Receptive fields of sensory neurons in the brain are usually restricted to a portion of the entire stimulus domain. At all levels of the gustatory neuraxis, however, there are many cells that are broadly tuned, i.e., they respond well to each of the basic taste qualities (sweet, sour, salty and bitter). Although it might seem that this broad tuning precludes a major role for these cells in representing taste space, here we show the opposite – namely, that the tastant-specific temporal aspects (firing rate envelope and spike timing) of their responses enable each cell to represent the entire stimulus domain. Specifically, we recorded the response patterns of cells in the nucleus of the solitary tract (NTS) to representatives of four basic taste qualities and their binary mixtures. We analyzed the temporal aspects of these responses, and used their similarities and differences to construct the taste space represented by each neuron. We found that for the more broadly tuned neurons in the NTS, the taste space is a systematic representation of the entire taste domain. That is, the taste space of these broadly tuned neurons is three-dimensional, with basic taste qualities widely separated and binary mixtures placed close to their components. Further, the way that taste quality is represented by the firing rate envelope is consistent across the population of cells. Thus, the temporal characteristics of responses in the population of NTS neurons, especially those that are more broadly tuned, produce a comprehensive and logical representation of the taste world.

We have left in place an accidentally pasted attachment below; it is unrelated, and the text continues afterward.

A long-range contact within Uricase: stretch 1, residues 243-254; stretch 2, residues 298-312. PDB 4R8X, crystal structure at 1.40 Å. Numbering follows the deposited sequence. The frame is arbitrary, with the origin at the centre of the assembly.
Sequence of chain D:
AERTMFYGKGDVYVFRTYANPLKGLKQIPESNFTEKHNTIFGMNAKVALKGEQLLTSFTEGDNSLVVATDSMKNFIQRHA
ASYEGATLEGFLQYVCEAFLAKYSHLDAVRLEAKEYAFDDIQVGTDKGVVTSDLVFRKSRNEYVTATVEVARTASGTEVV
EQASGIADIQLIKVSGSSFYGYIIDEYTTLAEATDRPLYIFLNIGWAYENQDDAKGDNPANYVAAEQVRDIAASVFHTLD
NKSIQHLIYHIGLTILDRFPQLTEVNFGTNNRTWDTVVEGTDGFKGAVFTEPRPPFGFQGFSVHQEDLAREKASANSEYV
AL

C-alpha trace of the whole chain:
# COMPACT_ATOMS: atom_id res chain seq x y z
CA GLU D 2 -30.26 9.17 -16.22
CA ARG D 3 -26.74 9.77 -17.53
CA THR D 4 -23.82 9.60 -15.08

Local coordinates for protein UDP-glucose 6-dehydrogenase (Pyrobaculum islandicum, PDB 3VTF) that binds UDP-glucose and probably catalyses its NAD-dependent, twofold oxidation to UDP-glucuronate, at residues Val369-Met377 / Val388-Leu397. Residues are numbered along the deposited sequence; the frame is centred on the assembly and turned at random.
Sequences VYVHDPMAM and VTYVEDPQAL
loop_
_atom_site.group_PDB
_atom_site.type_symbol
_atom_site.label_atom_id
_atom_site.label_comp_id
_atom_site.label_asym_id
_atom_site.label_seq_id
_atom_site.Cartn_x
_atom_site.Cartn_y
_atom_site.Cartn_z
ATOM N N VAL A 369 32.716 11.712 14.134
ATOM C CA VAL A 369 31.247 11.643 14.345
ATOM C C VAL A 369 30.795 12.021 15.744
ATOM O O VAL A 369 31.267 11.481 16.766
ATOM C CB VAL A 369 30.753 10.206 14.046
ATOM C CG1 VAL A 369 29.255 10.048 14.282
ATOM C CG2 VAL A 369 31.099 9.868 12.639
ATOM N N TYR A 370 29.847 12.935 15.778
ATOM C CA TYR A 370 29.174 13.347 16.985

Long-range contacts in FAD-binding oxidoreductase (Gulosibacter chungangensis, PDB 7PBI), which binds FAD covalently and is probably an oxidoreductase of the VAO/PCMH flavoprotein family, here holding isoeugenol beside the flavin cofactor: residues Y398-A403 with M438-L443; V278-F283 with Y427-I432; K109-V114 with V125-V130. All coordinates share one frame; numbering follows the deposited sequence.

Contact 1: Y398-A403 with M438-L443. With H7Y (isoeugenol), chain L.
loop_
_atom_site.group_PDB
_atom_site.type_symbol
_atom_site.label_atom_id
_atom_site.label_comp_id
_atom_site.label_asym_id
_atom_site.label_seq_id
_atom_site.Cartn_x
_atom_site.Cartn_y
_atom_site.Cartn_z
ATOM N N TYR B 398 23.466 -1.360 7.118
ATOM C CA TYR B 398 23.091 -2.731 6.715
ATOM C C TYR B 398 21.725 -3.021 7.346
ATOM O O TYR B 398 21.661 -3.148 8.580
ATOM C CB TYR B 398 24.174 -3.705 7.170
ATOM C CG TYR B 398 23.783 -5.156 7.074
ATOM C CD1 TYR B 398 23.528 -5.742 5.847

doi:10.1523/JNEUROSCI.5995-08.2009
PMCID: PMC2766857  PMID: 19625513
taste; nucleus of the solitary tract; temporal coding; gustation; electrophysiology; rat
4.  Variability in responses and temporal coding of tastants of similar quality in the nucleus of the solitary tract of the rat 
Journal of neurophysiology  2007;99(2):644-655.